Byju’s, Shah Rukh Khan, and accountability

India’s most valued start-up, Byju’s, has reportedly (according to ‘sources’) paused ads featuring Shah Rukh Khan, one of India’s most popular stars.

Why? Because Shah Rukh Khan’s son has been arrested by the Narcotics Control Bureau of India (under questionable circumstances, if I may add).

The prelude to the so-called pausing was a social media campaign (mainly on Twitter) that pointed out that Shah Rukh Khan, as a parent, has failed and hence cannot continue to be the brand ambassador of Byju’s anymore. Here is an indicative tweet to this effect, from Puri, Odisha.

The aftermath of this is unraveling now as Byju’s is being called a ‘wimp’ for choosing to pause the ads featuring Shah Rukh Khan.


Now, this ‘pausing’ ads business is a very, very standard operating procedure in marketing communication when something happens either to the brand itself or to its brand ambassadors.

The logic is really linear: brands are in the business of influencing your choice towards them.

If either the brand or a brand ambassador is in the news for not-so-favorable reasons, the brand’s marketing team would prefer to ‘lie low’. Why? Because the more people see paid marketing communication from the brand, or those featuring the brand ambassador, the assumption is that the not-so-favorable news would also be remembered by them in context.

The simple rationale: “We are spending money to be seen and preferred by people. Right now, the news about us (the brand)/our brand ambassador is not very favorable. So let us not spend our own money to remind people of the association (between the brand and the news) with the news voluntarily.”


However, this linear logic gets strained when you look at the nuances of the issue.

Was Shah Rukh Khan the one to be arrested? No.

Can you blame Shah Rukh Khan for his son’s arrest? No. Aryan is a major.

Is Shah Rukh Khan’s credentials as a well-known actor in question? Hardly. Most recently, he was featured in multiple campaigns for Disney Hotstar, among so many other brand campaigns.

For instance, LG does not seem to have any such plans since their festive campaign has been in full swing featuring not just Shah Rukh Khan, but his wife as well (both parents, for context).

Is Shah Rukh Khan’s credentials as a parent/father in question? That’s hardly our, or Byju’s, concern. Byju’s signed him up for his face value to get your attention. We, as the audience, have a choice: to be influenced by what we see and either buy into Byju’s claims or not.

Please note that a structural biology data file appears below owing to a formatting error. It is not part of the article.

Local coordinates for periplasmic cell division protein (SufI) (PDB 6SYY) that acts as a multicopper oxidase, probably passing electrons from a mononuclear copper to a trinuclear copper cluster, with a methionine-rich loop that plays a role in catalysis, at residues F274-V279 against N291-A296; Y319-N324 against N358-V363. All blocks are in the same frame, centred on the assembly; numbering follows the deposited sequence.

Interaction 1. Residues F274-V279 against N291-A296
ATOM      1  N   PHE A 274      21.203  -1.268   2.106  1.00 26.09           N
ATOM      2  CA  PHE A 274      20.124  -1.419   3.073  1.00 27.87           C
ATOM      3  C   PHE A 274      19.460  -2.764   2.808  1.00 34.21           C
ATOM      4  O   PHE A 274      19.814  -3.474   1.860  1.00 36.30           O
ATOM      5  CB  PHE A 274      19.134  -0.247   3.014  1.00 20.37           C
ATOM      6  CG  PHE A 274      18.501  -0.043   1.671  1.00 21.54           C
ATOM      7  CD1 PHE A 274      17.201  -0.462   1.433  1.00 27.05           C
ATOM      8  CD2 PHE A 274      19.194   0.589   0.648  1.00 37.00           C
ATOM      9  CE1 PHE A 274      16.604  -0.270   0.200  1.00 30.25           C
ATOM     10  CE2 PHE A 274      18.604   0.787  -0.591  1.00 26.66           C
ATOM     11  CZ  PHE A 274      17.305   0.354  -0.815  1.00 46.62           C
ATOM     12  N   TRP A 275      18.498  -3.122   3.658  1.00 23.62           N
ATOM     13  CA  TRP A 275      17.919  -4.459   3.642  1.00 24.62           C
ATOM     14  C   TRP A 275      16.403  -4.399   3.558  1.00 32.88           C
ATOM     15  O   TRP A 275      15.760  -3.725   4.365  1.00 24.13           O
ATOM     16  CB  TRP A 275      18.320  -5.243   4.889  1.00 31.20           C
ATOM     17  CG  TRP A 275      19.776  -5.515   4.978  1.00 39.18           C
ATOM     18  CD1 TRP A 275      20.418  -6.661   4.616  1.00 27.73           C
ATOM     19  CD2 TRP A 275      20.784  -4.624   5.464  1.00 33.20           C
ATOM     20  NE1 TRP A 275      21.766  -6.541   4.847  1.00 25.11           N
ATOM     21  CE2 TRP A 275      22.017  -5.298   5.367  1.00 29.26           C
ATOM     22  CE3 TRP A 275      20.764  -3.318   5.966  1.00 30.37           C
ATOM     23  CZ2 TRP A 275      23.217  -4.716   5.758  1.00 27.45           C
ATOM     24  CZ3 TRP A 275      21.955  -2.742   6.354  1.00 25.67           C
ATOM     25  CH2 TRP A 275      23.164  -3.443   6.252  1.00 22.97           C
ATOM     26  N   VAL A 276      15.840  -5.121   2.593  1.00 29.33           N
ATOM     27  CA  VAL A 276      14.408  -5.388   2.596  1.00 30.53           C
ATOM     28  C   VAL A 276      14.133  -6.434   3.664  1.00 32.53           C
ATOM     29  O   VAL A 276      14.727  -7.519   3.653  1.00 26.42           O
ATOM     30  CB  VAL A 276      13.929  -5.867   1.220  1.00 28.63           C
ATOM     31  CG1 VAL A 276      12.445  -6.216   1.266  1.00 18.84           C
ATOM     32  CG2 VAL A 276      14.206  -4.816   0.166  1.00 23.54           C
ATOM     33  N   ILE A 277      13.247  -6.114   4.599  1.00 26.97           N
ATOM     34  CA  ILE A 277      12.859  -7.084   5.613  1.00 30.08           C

Byju’s, by pausing the campaign, seems to be distancing itself from its brand ambassador only because he is in the news in not-so-favorable circumstances by association and not by his own deeds.

Does Byju’s fear that parents, its main target audience, would see the brand in poor light if they continue to feature Shah Rukh Khan in its marketing?

To answer that question, you need to ask how you, as a parent, see Shah Rukh Khan, in Byju’s ads (so far). Do you see him as a fellow parent, considering what is best for his own children, and suggesting it for your children too? Or, do you see him as a superstar using his broad appeal as a familiar face to make you consider an edtech product?

You know very well what the answer is 🙂 Shah Rukh Khan, to us normal mortals, is not a fellow parent. He is a star.


To be sure, the news of Byju’s pausing its ads featuring Shah Rukh Khan is based on ‘sources’ and not from the brand itself. The most recent ad by Byju’s featuring the star is still on its YouTube and Instagram channels.

If the brand wants to ‘lie low’ from a larger marketing communications point of view, or pause only those ads that feature the star, it’s a choice based on what they think is appropriate for the brand. It’s no different from the brand choosing Shah Rukh Khan in the first place and having gained tremendously from the association.

Brands don’t usually do things because they want to take a stand. Brands only take those ‘stands’ that are beneficial for their perception. This includes purpose-led stands that most brands take these days – the reason is less about what the ‘brand’ feels for the purpose and more about who the brand wants to impress for taking such a stand.

Similarly, if Byju’s is opting to pause ads featuring Shah Rukh Khan, it is a simple decision based on self-interest. Whether that decision is ‘right’ or ‘wrong’ is something only the brand can decide. We users, consumers, audiences have other, practical ways to opine on that decision besides ranting on Twitter – with our attention and with our money.

But then, when we do that individually, on our own, it’s a personal decision. You can also talk about your decision and explain the rationale publicly. But when we do that as a campaign, inviting all and sundry to follow our stand, that becomes what we call cancel-culture.

What’s perhaps most interesting is the rigor we people put into holding brands accountable vs. the rigor we do not put to make our elected representatives accountable. The former is a choice – we can opt for brands or dump them, but the latter is not – we need to continue letting the errant elected representatives govern us, making new laws.

So it is entirely ironic that one ‘father’ is hounded and the brands that work with him are asked to drop him, while another ‘father’ who is also in the news for all the wrong reasons (far more graver reasons) continues to be the chief guest at an event by the Bureau of Police Research and Development.

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